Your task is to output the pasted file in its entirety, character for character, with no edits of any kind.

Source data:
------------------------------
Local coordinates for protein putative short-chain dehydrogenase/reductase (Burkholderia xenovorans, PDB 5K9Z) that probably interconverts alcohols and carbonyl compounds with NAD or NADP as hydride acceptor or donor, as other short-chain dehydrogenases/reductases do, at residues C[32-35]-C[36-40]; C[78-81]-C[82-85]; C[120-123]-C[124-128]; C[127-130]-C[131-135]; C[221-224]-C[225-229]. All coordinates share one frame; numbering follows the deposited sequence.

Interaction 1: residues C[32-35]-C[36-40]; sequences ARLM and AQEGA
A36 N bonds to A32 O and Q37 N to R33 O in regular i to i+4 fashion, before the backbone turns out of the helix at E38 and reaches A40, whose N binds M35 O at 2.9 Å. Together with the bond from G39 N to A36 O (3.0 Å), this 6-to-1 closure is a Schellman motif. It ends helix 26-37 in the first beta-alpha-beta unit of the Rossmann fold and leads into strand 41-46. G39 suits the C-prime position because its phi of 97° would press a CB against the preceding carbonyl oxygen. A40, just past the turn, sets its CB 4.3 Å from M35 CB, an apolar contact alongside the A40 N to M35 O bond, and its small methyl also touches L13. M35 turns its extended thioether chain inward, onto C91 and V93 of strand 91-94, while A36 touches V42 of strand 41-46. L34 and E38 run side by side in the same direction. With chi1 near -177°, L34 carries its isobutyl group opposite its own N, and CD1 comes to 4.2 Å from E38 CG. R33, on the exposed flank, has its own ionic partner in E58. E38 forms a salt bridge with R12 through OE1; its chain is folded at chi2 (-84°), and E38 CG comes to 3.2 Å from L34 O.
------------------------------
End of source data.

Local coordinates for protein putative short-chain dehydrogenase/reductase (Burkholderia xenovorans, PDB 5K9Z) that probably interconverts alcohols and carbonyl compounds with NAD or NADP as hydride acceptor or donor, as other short-chain dehydrogenases/reductases do, at residues C[32-35]-C[36-40]; C[78-81]-C[82-85]; C[120-123]-C[124-128]; C[127-130]-C[131-135]; C[221-224]-C[225-229]. All coordinates share one frame; numbering follows the deposited sequence.

Interaction 1: residues C[32-35]-C[36-40]; sequences ARLM and AQEGA
A36 N bonds to A32 O and Q37 N to R33 O in regular i to i+4 fashion, before the backbone turns out of the helix at E38 and reaches A40, whose N binds M35 O at 2.9 Å. Together with the bond from G39 N to A36 O (3.0 Å), this 6-to-1 closure is a Schellman motif. It ends helix 26-37 in the first beta-alpha-beta unit of the Rossmann fold and leads into strand 41-46. G39 suits the C-prime position because its phi of 97° would press a CB against the preceding carbonyl oxygen. A40, just past the turn, sets its CB 4.3 Å from M35 CB, an apolar contact alongside the A40 N to M35 O bond, and its small methyl also touches L13. M35 turns its extended thioether chain inward, onto C91 and V93 of strand 91-94, while A36 touches V42 of strand 41-46. L34 and E38 run side by side in the same direction. With chi1 near -177°, L34 carries its isobutyl group opposite its own N, and CD1 comes to 4.2 Å from E38 CG. R33, on the exposed flank, has its own ionic partner in E58. E38 forms a salt bridge with R12 through OE1; its chain is folded at chi2 (-84°), and E38 CG comes to 3.2 Å from L34 O.